- The builder of a privately funded U.S.-Mexico border wall segment in Texas has agreed to an inspection of the 3.5-mile structure, which experts say is showing signs of erosion.
- Built by North Dakota-based contractor Fisher Industries and finished just months ago, the $42 million wall is in danger of falling into the adjacent Rio Grande River, according to ProPublica.
- Last week, U.S. District Judge Randy Crane ordered attorneys in the case to work out details of the inspection and come to an agreement about how to fix it. Crane is overseeing a lawsuit brought by the federal government and the neighboring National Butterfly Center over the construction of the fence and its potential threat to the Rio Grande. The structure also violates a treaty with Mexico because it deflects too much water during floods, the International Boundary and Water Commission (IBWC) alleges in the suit.
Crane has delayed a status conference in the butterfly center’s action against We Build the Wall (WBTW), Fisher Sand and Gravel, Fisher Industries and others until an official inspection takes place. IBWC engineers have identified four areas of erosion that need to be fixed, according to the lawsuit.
Earlier this year in an interview with Texas Monthly, Tommy Fisher, president and CEO of Fisher and owner of the land on which the private wall was built, reportedly referred to the bollard fence as a "Lamborghini" compared to the government's "horse and carriage" versions. Fisher said the wall segment, which is 35 feet from the river's edge, can withstand flooding and erosion.
I disagreed with doing this very small (tiny) section of wall, in a tricky area, by a private group which raised money by ads. It was only done to make me look bad, and perhsps it now doesn’t even work. Should have been built like rest of Wall, 500 plus miles. https://t.co/L8RUPCAhqc— Donald J. Trump (@realDonaldTrump) July 12, 2020
President Donald Trump weighed in via Twitter on the question of the privately funded wall's quality.
"I disagreed with doing this very small (tiny) section of wall, in a tricky area, by a private group which raised money by ads," the president wrote. "It was only done to make me look bad, and perhaps it now doesn’t even work. Should have been built like rest of Wall, 500 plus miles."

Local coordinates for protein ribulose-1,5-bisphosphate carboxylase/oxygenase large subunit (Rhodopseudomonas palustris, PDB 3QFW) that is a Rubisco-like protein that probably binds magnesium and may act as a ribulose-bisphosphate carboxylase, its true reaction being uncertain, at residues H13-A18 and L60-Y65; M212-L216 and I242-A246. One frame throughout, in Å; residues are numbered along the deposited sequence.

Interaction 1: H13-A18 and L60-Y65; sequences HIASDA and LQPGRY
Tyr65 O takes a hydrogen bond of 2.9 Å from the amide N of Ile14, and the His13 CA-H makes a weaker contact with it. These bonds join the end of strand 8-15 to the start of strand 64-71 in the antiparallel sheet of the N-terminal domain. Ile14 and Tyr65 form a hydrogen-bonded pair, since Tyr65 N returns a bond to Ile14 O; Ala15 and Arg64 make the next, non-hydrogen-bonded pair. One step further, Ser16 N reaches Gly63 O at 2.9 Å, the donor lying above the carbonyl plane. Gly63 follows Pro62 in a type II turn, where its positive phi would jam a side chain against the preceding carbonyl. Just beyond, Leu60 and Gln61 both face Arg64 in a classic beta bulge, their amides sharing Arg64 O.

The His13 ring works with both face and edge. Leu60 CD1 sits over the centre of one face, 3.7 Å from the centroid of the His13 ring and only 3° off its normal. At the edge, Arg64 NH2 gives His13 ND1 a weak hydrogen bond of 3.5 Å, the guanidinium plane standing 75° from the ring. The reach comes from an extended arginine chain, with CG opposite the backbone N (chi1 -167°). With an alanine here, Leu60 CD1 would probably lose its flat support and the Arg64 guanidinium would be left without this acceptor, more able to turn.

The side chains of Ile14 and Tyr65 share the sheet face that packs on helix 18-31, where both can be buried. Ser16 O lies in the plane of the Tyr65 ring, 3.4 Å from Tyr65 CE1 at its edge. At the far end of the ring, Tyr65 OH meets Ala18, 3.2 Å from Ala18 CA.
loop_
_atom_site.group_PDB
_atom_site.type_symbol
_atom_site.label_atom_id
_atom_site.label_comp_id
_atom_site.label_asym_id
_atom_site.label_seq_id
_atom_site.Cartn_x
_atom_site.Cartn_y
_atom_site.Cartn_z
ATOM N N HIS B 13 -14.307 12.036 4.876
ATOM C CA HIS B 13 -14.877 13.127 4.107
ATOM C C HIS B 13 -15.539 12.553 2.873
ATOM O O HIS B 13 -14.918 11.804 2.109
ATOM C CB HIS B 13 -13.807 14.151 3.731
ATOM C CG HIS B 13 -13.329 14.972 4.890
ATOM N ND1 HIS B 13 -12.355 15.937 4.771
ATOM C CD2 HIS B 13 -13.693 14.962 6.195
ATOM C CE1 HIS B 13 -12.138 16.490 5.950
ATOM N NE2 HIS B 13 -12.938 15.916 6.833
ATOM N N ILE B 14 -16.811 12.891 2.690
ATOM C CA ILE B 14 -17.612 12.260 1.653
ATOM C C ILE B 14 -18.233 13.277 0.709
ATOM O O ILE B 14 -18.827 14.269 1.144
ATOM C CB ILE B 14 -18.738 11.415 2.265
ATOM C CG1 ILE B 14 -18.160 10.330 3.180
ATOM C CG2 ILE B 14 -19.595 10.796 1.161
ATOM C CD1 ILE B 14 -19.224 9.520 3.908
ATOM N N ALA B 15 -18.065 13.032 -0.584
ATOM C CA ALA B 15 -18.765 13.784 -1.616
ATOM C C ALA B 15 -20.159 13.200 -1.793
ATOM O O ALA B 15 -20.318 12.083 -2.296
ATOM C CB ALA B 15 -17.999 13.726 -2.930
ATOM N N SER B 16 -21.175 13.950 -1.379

In response to the president's remarks about the wall Fisher built, Brian Kolfage, head of WBTW, tweeted that Trump wasn't referring to his organization but to Fisher. He also tweeted WBTW "funded that project but it wasn't ours by any means. We had no say in any of it. We just help fund." WBTW and Kolfage have referred to the wall as "Project 2."
As for Fisher, the contractor won a $1.3 billion wall contract from the U.S. Army Corps of Engineers in May. A $400 million contract the firm won at the end of last year, which critics of the president's wall plans said was subject to "inappropriate influence," is under investigation by the Inspector General.
Construction of the wall has hit a roadblock in California as well, where protests by a Native American tribe have slowed work, according to KXAN News.
Demonstrations by members of the Kumeyaay Nation have held up demolition in preparation for construction of a San Diego-area wall portion. The protestors maintain that construction will disturb tribal artifacts and remains, an allegation that the U.S. Customs and Border Protection and the Army Corps of Engineers dispute.